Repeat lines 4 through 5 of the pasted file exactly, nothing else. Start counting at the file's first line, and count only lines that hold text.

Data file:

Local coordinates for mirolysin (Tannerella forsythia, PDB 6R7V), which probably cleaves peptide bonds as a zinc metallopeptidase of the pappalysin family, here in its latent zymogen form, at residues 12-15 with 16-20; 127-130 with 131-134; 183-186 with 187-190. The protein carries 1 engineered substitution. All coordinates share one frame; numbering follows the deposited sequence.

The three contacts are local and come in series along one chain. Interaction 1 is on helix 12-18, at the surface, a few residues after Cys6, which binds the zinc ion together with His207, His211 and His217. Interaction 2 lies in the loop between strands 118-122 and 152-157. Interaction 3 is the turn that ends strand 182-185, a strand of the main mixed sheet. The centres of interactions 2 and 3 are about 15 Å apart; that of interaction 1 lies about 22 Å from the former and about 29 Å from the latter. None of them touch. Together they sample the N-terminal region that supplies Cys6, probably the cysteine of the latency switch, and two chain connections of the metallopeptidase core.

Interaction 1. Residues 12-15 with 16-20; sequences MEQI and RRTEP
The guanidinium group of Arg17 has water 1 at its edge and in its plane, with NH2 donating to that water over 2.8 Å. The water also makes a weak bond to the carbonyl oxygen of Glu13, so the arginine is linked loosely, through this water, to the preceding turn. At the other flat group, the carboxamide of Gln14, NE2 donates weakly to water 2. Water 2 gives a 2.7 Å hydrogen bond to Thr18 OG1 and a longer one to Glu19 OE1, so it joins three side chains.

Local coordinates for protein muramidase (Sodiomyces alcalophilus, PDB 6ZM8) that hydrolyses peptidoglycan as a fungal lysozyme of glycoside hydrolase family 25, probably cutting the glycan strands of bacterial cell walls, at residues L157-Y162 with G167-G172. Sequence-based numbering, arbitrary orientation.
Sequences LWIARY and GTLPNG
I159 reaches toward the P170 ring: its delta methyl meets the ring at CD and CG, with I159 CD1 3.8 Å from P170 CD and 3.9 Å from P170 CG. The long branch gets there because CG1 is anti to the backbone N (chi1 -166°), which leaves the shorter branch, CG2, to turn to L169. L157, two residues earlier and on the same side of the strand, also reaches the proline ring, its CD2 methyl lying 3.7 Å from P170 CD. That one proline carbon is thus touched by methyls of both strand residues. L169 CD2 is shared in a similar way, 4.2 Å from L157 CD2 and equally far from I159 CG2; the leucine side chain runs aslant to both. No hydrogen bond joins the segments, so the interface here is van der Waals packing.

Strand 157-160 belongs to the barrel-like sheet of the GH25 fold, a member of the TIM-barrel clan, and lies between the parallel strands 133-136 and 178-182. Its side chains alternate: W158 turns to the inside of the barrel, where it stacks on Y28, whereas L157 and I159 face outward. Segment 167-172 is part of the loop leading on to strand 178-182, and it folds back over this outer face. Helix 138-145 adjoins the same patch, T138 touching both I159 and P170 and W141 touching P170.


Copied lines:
The guanidinium group of Arg17 has water 1 at its edge and in its plane, with NH2 donating to that water over 2.8 Å. The water also makes a weak bond to the carbonyl oxygen of Glu13, so the arginine is linked loosely, through this water, to the preceding turn. At the other flat group, the carboxamide of Gln14, NE2 donates weakly to water 2. Water 2 gives a 2.7 Å hydrogen bond to Thr18 OG1 and a longer one to Glu19 OE1, so it joins three side chains.

Local coordinates for protein muramidase (Sodiomyces alcalophilus, PDB 6ZM8) that hydrolyses peptidoglycan as a fungal lysozyme of glycoside hydrolase family 25, probably cutting the glycan strands of bacterial cell walls, at residues L157-Y162 with G167-G172. Sequence-based numbering, arbitrary orientation.